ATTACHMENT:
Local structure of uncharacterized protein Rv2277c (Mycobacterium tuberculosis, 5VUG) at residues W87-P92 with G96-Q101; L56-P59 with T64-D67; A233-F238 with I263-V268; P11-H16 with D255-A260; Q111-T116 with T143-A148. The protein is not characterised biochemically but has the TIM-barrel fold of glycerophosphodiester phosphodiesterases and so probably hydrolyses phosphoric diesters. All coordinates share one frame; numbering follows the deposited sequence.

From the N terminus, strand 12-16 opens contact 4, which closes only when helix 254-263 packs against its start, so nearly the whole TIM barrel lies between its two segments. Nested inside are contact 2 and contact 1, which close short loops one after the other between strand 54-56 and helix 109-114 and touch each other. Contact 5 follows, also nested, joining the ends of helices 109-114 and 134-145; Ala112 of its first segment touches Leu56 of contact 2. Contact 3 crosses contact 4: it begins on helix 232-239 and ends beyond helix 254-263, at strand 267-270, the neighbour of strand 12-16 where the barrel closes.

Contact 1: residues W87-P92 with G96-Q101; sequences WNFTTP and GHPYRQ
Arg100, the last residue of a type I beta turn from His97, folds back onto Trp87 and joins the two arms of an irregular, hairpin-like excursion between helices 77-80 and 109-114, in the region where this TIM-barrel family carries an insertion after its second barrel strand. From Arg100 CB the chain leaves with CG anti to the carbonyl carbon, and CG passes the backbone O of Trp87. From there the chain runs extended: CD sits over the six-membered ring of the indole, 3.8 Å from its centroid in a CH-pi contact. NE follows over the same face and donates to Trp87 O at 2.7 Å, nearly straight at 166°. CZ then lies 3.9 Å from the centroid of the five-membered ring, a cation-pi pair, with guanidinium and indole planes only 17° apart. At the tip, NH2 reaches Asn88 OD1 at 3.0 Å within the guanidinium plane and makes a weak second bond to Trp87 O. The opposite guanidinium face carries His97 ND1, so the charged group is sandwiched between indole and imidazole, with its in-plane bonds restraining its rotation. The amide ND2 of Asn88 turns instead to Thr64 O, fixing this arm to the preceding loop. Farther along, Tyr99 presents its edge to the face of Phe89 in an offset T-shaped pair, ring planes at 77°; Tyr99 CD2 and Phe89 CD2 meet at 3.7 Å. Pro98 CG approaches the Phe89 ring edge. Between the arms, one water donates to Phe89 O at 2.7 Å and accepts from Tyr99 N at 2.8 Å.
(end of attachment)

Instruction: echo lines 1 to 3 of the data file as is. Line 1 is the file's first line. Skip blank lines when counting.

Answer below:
Local structure of uncharacterized protein Rv2277c (Mycobacterium tuberculosis, 5VUG) at residues W87-P92 with G96-Q101; L56-P59 with T64-D67; A233-F238 with I263-V268; P11-H16 with D255-A260; Q111-T116 with T143-A148. The protein is not characterised biochemically but has the TIM-barrel fold of glycerophosphodiester phosphodiesterases and so probably hydrolyses phosphoric diesters. All coordinates share one frame; numbering follows the deposited sequence.

From the N terminus, strand 12-16 opens contact 4, which closes only when helix 254-263 packs against its start, so nearly the whole TIM barrel lies between its two segments. Nested inside are contact 2 and contact 1, which close short loops one after the other between strand 54-56 and helix 109-114 and touch each other. Contact 5 follows, also nested, joining the ends of helices 109-114 and 134-145; Ala112 of its first segment touches Leu56 of contact 2. Contact 3 crosses contact 4: it begins on helix 232-239 and ends beyond helix 254-263, at strand 267-270, the neighbour of strand 12-16 where the barrel closes.

Contact 1: residues W87-P92 with G96-Q101; sequences WNFTTP and GHPYRQ